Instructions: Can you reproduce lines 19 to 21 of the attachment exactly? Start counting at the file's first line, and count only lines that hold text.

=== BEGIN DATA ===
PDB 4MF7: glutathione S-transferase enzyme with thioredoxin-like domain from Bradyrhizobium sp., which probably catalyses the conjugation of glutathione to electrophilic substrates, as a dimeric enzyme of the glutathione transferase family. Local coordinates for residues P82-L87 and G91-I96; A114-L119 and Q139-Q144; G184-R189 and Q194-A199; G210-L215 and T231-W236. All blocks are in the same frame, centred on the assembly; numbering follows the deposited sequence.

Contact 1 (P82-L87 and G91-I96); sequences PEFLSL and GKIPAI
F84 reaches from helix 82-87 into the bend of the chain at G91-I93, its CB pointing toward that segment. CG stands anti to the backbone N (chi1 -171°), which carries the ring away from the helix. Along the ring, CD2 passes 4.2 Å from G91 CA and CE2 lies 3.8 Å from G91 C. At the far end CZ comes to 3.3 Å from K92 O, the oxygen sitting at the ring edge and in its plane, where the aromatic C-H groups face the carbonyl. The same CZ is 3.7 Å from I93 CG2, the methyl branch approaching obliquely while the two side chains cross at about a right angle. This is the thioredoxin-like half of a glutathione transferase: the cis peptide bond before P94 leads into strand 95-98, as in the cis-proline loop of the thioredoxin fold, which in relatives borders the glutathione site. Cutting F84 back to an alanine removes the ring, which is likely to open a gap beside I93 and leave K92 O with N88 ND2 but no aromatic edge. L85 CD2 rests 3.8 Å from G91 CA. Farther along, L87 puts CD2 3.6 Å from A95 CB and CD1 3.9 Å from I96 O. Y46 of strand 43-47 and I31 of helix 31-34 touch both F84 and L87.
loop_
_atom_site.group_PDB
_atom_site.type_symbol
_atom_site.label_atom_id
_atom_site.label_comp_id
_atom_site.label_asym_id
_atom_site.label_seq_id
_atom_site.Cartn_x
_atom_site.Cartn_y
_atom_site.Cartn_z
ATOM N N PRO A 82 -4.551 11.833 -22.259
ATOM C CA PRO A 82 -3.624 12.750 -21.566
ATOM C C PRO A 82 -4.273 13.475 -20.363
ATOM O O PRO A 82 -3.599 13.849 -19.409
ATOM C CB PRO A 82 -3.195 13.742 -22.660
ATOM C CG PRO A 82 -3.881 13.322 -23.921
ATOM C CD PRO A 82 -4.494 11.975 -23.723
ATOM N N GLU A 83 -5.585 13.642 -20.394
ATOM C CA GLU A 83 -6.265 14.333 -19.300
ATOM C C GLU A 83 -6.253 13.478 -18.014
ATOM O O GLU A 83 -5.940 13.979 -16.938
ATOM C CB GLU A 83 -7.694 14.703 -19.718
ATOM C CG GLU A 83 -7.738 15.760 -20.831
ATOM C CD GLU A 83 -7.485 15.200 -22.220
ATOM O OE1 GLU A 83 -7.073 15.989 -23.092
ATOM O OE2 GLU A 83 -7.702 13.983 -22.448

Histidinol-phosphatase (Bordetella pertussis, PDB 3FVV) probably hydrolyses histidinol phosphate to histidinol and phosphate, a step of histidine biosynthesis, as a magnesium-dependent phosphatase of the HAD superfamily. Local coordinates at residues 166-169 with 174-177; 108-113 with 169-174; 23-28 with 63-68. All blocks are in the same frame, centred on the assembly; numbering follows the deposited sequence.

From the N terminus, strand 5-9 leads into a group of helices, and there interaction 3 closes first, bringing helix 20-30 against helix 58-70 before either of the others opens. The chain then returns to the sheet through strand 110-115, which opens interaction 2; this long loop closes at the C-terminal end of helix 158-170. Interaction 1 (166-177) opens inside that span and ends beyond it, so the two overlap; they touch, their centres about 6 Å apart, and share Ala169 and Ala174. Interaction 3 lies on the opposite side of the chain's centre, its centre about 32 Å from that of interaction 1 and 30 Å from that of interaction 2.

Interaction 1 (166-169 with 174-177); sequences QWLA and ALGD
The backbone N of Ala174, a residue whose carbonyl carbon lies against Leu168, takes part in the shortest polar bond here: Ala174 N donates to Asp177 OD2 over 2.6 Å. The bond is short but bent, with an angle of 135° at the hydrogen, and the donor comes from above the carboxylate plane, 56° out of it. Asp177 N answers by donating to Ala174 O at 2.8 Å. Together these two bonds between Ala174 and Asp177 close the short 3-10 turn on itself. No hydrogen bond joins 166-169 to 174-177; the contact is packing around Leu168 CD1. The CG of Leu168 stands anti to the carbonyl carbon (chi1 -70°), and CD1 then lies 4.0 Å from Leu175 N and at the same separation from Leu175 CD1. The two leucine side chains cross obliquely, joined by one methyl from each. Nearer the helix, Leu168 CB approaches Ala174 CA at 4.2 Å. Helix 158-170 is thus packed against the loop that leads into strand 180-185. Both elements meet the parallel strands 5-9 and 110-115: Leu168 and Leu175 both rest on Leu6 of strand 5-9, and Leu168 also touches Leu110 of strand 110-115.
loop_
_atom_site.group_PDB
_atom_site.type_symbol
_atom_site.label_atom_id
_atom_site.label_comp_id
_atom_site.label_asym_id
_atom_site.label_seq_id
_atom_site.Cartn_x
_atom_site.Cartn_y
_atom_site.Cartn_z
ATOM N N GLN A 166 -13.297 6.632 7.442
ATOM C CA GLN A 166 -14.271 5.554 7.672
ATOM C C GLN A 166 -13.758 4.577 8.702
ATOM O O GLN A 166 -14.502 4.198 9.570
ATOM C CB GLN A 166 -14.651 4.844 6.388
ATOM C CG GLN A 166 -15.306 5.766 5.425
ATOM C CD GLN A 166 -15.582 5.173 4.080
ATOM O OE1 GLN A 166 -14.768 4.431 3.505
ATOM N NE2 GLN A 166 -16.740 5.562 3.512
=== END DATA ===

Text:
ATOM C CG PRO A 82 -3.881 13.322 -23.921
ATOM C CD PRO A 82 -4.494 11.975 -23.723
ATOM N N GLU A 83 -5.585 13.642 -20.394